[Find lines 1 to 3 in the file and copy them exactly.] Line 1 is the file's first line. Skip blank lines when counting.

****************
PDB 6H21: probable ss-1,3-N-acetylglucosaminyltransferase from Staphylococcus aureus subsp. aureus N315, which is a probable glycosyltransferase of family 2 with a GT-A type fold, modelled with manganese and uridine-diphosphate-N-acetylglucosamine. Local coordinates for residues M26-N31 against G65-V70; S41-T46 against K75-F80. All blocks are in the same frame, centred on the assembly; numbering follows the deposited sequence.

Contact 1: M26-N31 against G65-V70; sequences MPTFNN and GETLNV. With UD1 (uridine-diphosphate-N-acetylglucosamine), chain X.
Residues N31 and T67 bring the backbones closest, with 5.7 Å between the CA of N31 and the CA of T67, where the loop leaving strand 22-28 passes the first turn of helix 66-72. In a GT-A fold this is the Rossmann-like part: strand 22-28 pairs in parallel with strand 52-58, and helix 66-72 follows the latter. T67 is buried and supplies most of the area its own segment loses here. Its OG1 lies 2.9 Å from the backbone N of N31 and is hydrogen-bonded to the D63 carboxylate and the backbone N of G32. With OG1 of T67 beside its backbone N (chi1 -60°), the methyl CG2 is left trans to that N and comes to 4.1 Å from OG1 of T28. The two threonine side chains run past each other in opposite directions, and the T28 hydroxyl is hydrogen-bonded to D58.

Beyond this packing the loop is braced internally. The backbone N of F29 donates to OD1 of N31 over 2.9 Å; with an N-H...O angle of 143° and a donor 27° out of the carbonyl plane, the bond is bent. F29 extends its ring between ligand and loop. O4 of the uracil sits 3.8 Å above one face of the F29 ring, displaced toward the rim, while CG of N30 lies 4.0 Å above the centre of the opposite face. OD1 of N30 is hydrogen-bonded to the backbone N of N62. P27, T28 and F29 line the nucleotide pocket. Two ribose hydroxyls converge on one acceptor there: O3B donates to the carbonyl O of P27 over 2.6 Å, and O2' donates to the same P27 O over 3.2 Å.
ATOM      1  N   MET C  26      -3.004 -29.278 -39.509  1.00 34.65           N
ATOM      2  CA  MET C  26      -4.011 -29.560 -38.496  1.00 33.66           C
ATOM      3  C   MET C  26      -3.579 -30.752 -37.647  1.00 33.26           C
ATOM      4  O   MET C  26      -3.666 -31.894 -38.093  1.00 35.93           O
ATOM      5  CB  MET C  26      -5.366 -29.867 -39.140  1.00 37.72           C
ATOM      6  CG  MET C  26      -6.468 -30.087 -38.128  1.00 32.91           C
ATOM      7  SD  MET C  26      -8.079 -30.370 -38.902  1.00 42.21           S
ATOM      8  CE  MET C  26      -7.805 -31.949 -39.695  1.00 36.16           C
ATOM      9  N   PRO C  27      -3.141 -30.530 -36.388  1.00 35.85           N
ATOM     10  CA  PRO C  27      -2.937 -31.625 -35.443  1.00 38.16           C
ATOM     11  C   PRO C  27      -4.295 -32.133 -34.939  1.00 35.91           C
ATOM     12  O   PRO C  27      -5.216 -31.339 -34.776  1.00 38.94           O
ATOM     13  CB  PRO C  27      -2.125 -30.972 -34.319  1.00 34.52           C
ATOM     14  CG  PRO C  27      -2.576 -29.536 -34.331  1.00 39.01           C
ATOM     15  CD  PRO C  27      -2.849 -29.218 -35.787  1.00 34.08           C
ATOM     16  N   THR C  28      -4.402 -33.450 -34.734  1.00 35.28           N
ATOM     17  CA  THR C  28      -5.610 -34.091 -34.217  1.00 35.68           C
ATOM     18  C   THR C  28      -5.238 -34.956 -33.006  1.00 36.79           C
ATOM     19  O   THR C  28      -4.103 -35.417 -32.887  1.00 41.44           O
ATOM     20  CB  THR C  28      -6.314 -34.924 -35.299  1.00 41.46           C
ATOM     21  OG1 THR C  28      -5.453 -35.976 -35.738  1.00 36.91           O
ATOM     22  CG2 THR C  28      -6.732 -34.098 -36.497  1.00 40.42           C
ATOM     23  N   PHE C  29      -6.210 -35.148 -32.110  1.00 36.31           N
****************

PDB 6H21: probable ss-1,3-N-acetylglucosaminyltransferase from Staphylococcus aureus subsp. aureus N315, which is a probable glycosyltransferase of family 2 with a GT-A type fold, modelled with manganese and uridine-diphosphate-N-acetylglucosamine. Local coordinates for residues M26-N31 against G65-V70; S41-T46 against K75-F80. All blocks are in the same frame, centred on the assembly; numbering follows the deposited sequence.

Contact 1: M26-N31 against G65-V70; sequences MPTFNN and GETLNV. With UD1 (uridine-diphosphate-N-acetylglucosamine), chain X.
Residues N31 and T67 bring the backbones closest, with 5.7 Å between the CA of N31 and the CA of T67, where the loop leaving strand 22-28 passes the first turn of helix 66-72. In a GT-A fold this is the Rossmann-like part: strand 22-28 pairs in parallel with strand 52-58, and helix 66-72 follows the latter. T67 is buried and supplies most of the area its own segment loses here. Its OG1 lies 2.9 Å from the backbone N of N31 and is hydrogen-bonded to the D63 carboxylate and the backbone N of G32. With OG1 of T67 beside its backbone N (chi1 -60°), the methyl CG2 is left trans to that N and comes to 4.1 Å from OG1 of T28. The two threonine side chains run past each other in opposite directions, and the T28 hydroxyl is hydrogen-bonded to D58.